Sustainable investing has never been static. It has evolved over the decades to include a wider range of asset classes and approaches. A certain set of beliefs has tended to underpin all approaches though, tied to the concept of environmental protection and inter-generational equity, and aligned with identification of the most important topics. The arrival of the Sustainable Development Goals (SDGs) in 2015 further helped to provide a common, albeit imperfect, reference framework for sustainable investors.
But now, one of the longest-standing tenets of sustainable investing has been challenged – the exclusion of weapons from sustainable portfolios. Weapons exclusion has never been a simple binary issue, since investors have always had to make decisions, such as should all weapons be excluded, or just those sold to the military? And should just the manufacturers of weapons be excluded, or also the retailers? And do we put firearms for sports in the same category as cluster bombs?
Most sustainable investors generally agree on the basic principles though, and the practice of avoiding the most controversial types of weapons is not limited to ethical or sustainable investing. In Switzerland, the Federal Act on War Material prevents all Swiss banks and pension funds from investing in equipment that has been specifically designed for military combat. This is a relatively narrow range of activities though, and consequently the industry body Swiss Sustainable Finance does not include funds with only the minimal legally required weapons exclusions in its estimate of sustainably managed assets.
The war in Ukraine has triggered a debate over weapons exclusions, with some investors and commentators calling for reconsideration of the near-universal exclusion of weapons from sustainable portfolios. The catalyst for the discussion is whether weapons are in fact a necessary tool to protect peace and democracy; could weapons actually contribute to, or even be necessary to achieve, SDG16: Peace, justice and strong institutions?
The debate is further fuelled by the proposal in February for an EU Sustainable Finance Social Taxonomy that only explicitly deems highly controversial weapons to be fundamentally opposed to social objectives. This is a similarly narrow definition to that in the Swiss regulation, raising the possibility that non-military firearms could play a role in helping to achieve other social aims, such as protecting human rights.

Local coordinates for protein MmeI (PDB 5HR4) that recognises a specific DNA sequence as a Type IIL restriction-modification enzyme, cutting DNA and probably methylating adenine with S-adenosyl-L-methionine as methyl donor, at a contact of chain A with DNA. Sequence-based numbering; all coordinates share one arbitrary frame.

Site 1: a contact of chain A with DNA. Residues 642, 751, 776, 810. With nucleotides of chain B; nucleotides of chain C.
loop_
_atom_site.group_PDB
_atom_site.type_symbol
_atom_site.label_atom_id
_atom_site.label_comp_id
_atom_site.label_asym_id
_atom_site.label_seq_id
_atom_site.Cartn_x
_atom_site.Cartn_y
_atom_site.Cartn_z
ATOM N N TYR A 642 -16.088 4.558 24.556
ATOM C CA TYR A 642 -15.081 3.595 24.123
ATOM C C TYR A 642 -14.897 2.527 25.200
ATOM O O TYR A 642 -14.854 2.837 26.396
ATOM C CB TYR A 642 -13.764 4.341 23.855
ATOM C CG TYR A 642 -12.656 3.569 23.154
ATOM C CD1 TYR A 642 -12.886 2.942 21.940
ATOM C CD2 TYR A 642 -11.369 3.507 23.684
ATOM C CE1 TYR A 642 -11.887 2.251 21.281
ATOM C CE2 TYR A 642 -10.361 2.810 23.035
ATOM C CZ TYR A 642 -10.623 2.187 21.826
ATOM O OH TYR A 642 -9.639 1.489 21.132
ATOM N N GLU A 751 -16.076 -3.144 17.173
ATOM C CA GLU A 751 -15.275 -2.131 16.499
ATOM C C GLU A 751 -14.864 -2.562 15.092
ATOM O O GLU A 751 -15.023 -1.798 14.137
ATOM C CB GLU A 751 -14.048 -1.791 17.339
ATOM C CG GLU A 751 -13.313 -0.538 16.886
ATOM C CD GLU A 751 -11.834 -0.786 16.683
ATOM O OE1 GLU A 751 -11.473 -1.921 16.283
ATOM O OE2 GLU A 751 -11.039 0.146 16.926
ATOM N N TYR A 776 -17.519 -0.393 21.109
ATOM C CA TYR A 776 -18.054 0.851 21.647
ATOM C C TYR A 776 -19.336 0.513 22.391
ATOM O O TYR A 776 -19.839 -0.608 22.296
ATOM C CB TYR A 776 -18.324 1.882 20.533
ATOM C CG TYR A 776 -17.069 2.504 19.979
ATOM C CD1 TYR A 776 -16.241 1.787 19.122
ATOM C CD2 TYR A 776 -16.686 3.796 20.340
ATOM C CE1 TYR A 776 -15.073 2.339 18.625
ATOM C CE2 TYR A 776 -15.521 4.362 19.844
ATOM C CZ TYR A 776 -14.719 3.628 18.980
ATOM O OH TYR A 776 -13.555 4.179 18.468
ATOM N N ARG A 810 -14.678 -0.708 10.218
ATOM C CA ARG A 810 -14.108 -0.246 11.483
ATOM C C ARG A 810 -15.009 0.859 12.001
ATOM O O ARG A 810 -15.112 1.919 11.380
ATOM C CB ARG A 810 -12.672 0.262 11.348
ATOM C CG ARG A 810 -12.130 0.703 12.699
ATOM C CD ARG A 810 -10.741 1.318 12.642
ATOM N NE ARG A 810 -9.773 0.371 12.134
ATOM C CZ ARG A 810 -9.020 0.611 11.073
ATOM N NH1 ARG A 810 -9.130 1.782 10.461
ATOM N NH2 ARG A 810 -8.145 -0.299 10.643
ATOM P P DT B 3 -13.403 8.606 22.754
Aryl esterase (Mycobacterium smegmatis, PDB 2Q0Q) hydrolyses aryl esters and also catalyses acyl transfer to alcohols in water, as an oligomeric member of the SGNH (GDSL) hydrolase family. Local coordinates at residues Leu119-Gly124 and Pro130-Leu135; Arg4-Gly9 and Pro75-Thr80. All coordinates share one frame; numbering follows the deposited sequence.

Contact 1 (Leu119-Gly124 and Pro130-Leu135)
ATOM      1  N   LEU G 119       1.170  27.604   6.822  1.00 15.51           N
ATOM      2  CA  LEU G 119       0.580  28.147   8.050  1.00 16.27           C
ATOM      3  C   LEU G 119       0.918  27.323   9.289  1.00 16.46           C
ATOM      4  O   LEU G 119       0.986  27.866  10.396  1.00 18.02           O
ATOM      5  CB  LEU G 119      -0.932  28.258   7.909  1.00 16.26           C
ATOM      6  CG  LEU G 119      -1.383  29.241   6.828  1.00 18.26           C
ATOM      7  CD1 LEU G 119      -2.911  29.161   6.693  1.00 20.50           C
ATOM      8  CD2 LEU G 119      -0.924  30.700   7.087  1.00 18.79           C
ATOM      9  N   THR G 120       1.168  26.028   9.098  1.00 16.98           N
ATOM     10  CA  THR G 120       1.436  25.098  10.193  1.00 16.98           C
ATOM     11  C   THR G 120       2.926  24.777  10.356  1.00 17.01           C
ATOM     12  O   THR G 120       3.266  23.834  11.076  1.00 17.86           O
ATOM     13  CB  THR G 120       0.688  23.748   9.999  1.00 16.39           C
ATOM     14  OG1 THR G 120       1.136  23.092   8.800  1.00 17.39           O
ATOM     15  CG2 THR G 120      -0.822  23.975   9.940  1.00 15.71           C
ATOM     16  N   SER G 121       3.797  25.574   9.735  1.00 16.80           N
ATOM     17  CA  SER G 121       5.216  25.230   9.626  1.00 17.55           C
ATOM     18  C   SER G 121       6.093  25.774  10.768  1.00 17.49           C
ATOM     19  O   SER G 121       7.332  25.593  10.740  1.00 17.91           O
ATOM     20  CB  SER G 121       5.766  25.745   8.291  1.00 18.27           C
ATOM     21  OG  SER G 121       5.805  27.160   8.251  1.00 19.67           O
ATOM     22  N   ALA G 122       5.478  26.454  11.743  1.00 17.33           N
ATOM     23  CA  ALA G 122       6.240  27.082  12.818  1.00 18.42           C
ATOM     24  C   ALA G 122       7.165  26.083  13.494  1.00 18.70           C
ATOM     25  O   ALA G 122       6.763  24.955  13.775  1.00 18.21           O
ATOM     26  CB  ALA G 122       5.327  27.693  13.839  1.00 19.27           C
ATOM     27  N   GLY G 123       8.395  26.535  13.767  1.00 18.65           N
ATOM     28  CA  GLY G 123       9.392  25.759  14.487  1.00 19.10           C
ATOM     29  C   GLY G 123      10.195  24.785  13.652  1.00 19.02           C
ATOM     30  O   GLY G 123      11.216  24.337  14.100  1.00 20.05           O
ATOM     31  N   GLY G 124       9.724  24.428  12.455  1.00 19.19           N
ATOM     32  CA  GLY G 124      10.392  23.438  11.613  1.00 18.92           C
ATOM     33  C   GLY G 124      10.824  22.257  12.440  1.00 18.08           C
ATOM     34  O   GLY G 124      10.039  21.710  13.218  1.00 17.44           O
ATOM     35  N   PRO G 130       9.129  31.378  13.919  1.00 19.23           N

Thus far, the strength of feeling about weapons seems too deep to meaningfully shift sustainable portfolios in the short term. More weapons are not a guarantee for safer and more peaceful societies; in fact, it’s probably the opposite, given the close link between high rates of gun violence and weak gun control laws. Investors in public companies have no guarantee that weapons sold by investee companies would only be used for ‘good’, nor can they control where they end up. And while the goals of SDG 16 may be difficult to achieve, its first target cannot be ignored: “Reduce all forms of violence and related death rates everywhere”.
This discussion will no doubt re-emerge in future, as many topics do that involve a trade off between possible positive and negative outcomes. These challenges to generally accepted views are valuable, even if we disagree, or think that we do.
Considering different points of view forces us to pay attention to changes in the world and to reassess whether our decisions are still valid and evidence based. We emerge either with greater conviction, or with a new outlook that is more relevant.
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